We know from the LGBT Ireland report that Stand Up! is in 25 percent of secondary schools in Ireland, which is great, but it needs to be in more. We get funding from the Department of Education to send a Stand Up! pack to every secondary school in Ireland and we also get corporate funding. The Central Bank has given us a two-year commitment so we’ve invested that in the campaign for this year and next year. Also HSBC have given us a very generous donation, and the all the bucket-shaking at LGBT events, all the appeals we run – it all adds up and helps. It costs €21 to get a pack into a school, so every euro counts.

In the past we’ve done really poignant videos to go along with the campaign that were more of a story about the need for Stand Up! One year it was about a young gay couple who get outed at school and we see the repercussions and the bullying, and then everyone stands up for them in school. The feel-good factor was really appealing. Instead this year we’re going to film some of the work that goes on during Stand Up! week in schools around the country and we’ll share that in video content so that students and teachers can learn about what’s involved and what can be done, and the difference it makes.

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Moninne Griffith is the Director of the national LGBT youth organisation, BeLonG To. Stand Up! runs this week at schools across Ireland from November 14 to 18. Find out more at

This year too there will be quite a lot of focus on young trans people because what we’re seeing in our services here in Dublin and throughout the national network, as well as from the calls we get from teachers and principals, is that there are huge numbers of young trans people coming out across Ireland. Teachers and staff need that extra support to be able to support young trans people, whether that’s about understanding and using the correct pronouns, about uniforms, about bathrooms, or about the difficulties around PE. We want them to become aware of and sensitive to how small, simple changes could make their schools much more welcoming and happy places for young trans people.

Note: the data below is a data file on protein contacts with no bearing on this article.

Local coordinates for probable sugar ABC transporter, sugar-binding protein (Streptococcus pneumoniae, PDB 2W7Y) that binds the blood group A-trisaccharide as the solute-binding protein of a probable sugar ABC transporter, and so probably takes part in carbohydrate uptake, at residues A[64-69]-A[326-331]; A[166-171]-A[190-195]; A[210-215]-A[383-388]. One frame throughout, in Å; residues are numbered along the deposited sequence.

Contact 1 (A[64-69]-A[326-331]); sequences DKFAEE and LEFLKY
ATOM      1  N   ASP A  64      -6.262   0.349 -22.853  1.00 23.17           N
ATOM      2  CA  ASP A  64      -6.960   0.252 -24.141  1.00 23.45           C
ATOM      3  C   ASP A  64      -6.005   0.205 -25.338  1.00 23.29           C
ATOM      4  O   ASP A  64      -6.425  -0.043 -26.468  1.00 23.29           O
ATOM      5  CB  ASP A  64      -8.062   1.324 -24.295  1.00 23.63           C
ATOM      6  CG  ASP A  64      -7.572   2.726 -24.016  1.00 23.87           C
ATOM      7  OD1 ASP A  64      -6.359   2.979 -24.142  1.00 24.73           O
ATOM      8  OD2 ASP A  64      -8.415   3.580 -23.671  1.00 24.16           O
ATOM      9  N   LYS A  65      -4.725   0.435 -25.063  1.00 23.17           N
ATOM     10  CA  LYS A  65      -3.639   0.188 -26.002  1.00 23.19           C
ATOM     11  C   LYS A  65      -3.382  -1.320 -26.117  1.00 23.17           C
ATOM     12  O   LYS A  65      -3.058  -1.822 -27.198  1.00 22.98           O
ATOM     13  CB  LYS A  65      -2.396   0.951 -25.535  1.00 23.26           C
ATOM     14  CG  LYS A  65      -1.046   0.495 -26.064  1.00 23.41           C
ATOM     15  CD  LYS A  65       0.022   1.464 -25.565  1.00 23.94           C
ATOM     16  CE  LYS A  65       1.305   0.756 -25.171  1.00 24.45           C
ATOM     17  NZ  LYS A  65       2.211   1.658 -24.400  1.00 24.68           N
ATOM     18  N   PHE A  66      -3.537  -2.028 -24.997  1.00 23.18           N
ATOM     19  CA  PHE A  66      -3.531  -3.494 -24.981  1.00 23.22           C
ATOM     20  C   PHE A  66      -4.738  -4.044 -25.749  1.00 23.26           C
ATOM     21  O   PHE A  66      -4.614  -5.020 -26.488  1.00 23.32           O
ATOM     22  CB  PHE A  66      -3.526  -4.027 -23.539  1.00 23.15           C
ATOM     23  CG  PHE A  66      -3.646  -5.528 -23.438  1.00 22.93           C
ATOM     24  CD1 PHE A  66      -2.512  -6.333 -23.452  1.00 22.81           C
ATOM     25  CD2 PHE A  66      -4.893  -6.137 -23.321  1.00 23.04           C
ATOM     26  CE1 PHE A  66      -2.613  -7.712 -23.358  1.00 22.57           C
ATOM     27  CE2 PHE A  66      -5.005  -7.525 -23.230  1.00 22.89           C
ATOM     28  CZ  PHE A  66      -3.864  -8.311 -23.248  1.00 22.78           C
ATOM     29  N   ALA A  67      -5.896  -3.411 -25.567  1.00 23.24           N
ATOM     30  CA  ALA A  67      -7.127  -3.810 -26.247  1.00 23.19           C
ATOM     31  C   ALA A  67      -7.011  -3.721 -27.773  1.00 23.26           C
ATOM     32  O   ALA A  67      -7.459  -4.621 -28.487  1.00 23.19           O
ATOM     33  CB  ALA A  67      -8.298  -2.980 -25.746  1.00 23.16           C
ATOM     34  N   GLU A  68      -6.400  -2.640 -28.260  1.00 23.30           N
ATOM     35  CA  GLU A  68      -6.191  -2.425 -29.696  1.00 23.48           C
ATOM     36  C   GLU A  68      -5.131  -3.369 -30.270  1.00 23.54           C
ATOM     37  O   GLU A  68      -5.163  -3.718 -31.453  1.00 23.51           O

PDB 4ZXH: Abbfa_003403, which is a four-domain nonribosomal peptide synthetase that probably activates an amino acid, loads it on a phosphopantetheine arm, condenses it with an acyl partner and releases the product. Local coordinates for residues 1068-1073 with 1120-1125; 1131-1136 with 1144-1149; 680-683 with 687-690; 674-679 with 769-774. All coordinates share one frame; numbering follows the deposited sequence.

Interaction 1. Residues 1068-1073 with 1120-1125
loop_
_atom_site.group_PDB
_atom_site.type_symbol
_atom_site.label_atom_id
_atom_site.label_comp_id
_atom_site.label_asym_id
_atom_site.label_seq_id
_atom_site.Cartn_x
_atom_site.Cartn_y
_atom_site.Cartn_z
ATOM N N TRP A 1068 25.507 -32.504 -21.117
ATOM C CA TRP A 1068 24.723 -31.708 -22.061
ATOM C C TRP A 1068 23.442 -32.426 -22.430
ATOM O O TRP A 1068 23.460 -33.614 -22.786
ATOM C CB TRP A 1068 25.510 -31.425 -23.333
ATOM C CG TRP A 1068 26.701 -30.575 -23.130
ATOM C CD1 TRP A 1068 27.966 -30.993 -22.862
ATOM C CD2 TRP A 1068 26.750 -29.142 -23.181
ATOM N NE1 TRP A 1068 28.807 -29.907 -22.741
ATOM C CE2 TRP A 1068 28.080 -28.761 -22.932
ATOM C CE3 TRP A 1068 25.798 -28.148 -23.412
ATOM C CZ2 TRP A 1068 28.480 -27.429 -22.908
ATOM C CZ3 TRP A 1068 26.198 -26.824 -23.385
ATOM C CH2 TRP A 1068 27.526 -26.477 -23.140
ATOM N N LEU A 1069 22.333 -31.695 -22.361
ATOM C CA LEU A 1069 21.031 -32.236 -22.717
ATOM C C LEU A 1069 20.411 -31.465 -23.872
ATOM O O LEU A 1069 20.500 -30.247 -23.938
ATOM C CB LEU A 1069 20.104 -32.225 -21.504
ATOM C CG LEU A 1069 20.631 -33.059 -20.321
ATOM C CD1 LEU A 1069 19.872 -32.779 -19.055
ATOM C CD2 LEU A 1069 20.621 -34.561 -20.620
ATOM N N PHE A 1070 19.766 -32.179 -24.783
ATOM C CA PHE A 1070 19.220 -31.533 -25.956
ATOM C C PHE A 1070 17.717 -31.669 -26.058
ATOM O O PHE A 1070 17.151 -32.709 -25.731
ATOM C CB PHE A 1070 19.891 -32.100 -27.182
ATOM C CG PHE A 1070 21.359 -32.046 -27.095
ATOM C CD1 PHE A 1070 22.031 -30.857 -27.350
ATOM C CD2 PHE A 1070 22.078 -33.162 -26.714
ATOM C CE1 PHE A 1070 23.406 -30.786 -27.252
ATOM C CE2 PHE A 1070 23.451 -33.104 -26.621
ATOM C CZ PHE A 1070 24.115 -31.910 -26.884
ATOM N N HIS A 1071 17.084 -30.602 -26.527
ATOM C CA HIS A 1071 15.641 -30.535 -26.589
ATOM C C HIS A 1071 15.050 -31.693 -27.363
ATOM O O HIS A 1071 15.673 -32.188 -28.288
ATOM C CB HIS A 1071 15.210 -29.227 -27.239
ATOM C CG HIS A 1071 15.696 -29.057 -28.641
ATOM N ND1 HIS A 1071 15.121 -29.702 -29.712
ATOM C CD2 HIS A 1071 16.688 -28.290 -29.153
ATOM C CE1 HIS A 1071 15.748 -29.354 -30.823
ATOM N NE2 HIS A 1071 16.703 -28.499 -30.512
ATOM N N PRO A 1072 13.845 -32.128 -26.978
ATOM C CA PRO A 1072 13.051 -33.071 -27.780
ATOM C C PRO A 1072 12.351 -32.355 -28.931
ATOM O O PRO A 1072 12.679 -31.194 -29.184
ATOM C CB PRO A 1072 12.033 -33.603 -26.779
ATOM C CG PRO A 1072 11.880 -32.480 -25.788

We know from the number research that the drop-out rates for LGBT people across the board is high, but for young trans people it’s much higher and that’s because they’re finding school to be such a challenge. Only relatively small numbers have yet taken steps to make schools trans-inclusive.

If we are going to change stigma and homophobia in Ireland, then we need to be in the schools because that’s where a lot of the damage is done. You can help affect that change with BeLonG To in several ways. Primarily you can donate to BeLonG To – we always need more resources to expand the work we do. We also are always looking for people with specific skills to be on the board or sub-committees, overseeing different things around governance and finance, employment and so on. We’re hoping to build our capacity this year, so we’re looking for somebody who has experience managing volunteers who might be able to give us some time. I think there are a lot of people who would have a huge amount of skills that we could put to use, if we had that added capacity.

If we don’t want to have another generation of LGBT people spending their 20s, 30s and 40s recovering from horrific school experiences, we need to be affecting change now.

Moninne Griffith is the Director of the national LGBT youth organisation, BeLonG To. Stand Up! runs this week at schools across Ireland from November 14 to 18. Find out more at